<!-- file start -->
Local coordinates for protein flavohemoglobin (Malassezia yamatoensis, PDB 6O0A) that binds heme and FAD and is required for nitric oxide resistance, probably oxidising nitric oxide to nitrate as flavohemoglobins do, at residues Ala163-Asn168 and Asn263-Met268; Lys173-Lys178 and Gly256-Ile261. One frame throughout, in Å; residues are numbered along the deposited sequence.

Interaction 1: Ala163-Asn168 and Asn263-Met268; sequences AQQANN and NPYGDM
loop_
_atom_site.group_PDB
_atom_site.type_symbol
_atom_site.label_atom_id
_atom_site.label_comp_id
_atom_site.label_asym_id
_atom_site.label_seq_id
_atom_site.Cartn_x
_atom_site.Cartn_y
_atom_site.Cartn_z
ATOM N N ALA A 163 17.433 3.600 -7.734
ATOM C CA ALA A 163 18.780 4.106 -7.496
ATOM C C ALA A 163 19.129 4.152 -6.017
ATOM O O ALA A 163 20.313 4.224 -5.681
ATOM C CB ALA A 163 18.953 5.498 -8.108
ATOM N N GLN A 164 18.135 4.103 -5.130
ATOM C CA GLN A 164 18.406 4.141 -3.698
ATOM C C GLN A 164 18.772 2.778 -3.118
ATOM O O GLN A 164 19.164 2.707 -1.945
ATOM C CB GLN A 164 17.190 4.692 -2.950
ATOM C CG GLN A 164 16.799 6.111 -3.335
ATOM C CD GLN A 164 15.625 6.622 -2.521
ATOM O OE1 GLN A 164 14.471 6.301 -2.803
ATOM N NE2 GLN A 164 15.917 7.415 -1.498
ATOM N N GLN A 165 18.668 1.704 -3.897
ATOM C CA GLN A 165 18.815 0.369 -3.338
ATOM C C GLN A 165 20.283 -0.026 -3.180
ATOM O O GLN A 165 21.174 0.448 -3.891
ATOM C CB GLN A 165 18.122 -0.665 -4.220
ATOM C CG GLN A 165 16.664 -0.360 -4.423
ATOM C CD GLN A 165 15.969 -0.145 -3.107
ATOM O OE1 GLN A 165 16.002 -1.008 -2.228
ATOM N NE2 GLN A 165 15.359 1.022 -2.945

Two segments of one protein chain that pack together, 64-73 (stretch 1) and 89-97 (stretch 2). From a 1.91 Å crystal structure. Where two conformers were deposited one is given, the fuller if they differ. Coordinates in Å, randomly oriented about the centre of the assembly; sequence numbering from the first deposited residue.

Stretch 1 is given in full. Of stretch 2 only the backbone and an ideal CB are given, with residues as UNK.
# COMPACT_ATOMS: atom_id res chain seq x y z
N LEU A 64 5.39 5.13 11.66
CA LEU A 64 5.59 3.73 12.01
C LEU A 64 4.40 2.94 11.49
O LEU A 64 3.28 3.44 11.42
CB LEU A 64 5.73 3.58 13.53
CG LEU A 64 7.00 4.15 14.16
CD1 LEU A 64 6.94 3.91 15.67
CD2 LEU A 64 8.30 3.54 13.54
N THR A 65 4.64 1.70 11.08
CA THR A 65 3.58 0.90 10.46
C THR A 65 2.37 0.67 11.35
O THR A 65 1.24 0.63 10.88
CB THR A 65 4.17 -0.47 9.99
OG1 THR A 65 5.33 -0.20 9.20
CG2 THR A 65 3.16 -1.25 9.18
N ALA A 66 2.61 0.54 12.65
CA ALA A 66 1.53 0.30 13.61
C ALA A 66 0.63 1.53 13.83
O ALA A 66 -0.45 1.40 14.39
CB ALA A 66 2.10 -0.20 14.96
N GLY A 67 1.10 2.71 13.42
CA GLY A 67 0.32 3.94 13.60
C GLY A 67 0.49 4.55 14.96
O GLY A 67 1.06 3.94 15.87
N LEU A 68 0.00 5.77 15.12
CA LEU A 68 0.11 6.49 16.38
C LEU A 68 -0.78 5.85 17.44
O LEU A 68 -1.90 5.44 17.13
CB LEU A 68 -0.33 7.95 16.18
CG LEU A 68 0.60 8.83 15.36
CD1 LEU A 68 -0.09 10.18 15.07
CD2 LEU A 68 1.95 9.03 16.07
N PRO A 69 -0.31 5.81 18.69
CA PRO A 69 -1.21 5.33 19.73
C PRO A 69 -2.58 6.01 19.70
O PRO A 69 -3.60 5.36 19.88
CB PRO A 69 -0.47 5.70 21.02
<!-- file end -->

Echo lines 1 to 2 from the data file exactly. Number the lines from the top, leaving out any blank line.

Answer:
Local coordinates for protein flavohemoglobin (Malassezia yamatoensis, PDB 6O0A) that binds heme and FAD and is required for nitric oxide resistance, probably oxidising nitric oxide to nitrate as flavohemoglobins do, at residues Ala163-Asn168 and Asn263-Met268; Lys173-Lys178 and Gly256-Ile261. One frame throughout, in Å; residues are numbered along the deposited sequence.

Interaction 1: Ala163-Asn168 and Asn263-Met268; sequences AQQANN and NPYGDM